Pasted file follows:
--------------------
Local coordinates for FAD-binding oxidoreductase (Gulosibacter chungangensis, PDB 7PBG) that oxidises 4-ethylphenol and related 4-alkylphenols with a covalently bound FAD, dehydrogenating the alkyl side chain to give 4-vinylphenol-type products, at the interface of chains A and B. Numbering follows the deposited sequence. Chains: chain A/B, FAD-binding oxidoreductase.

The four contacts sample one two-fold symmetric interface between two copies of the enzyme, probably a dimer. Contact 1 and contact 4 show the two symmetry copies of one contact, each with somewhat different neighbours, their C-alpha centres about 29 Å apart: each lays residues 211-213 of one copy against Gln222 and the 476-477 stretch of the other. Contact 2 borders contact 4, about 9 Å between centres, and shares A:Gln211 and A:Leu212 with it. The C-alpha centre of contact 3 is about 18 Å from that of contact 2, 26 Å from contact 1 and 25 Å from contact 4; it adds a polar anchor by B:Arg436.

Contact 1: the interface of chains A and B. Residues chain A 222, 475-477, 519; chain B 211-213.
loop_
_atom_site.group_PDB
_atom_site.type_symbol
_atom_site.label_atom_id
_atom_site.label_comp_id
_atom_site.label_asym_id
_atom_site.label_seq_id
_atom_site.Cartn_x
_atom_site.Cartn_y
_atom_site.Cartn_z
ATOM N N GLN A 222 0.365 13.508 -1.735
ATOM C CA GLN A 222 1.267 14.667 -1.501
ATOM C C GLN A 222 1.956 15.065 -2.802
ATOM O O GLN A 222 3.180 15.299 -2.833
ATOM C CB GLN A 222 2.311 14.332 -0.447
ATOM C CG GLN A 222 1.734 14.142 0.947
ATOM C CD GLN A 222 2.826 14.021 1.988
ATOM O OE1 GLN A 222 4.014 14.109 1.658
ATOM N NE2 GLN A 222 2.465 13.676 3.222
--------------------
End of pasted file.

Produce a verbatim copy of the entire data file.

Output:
Local coordinates for FAD-binding oxidoreductase (Gulosibacter chungangensis, PDB 7PBG) that oxidises 4-ethylphenol and related 4-alkylphenols with a covalently bound FAD, dehydrogenating the alkyl side chain to give 4-vinylphenol-type products, at the interface of chains A and B. Numbering follows the deposited sequence. Chains: chain A/B, FAD-binding oxidoreductase.

The four contacts sample one two-fold symmetric interface between two copies of the enzyme, probably a dimer. Contact 1 and contact 4 show the two symmetry copies of one contact, each with somewhat different neighbours, their C-alpha centres about 29 Å apart: each lays residues 211-213 of one copy against Gln222 and the 476-477 stretch of the other. Contact 2 borders contact 4, about 9 Å between centres, and shares A:Gln211 and A:Leu212 with it. The C-alpha centre of contact 3 is about 18 Å from that of contact 2, 26 Å from contact 1 and 25 Å from contact 4; it adds a polar anchor by B:Arg436.

Contact 1: the interface of chains A and B. Residues chain A 222, 475-477, 519; chain B 211-213.
loop_
_atom_site.group_PDB
_atom_site.type_symbol
_atom_site.label_atom_id
_atom_site.label_comp_id
_atom_site.label_asym_id
_atom_site.label_seq_id
_atom_site.Cartn_x
_atom_site.Cartn_y
_atom_site.Cartn_z
ATOM N N GLN A 222 0.365 13.508 -1.735
ATOM C CA GLN A 222 1.267 14.667 -1.501
ATOM C C GLN A 222 1.956 15.065 -2.802
ATOM O O GLN A 222 3.180 15.299 -2.833
ATOM C CB GLN A 222 2.311 14.332 -0.447
ATOM C CG GLN A 222 1.734 14.142 0.947
ATOM C CD GLN A 222 2.826 14.021 1.988
ATOM O OE1 GLN A 222 4.014 14.109 1.658
ATOM N NE2 GLN A 222 2.465 13.676 3.222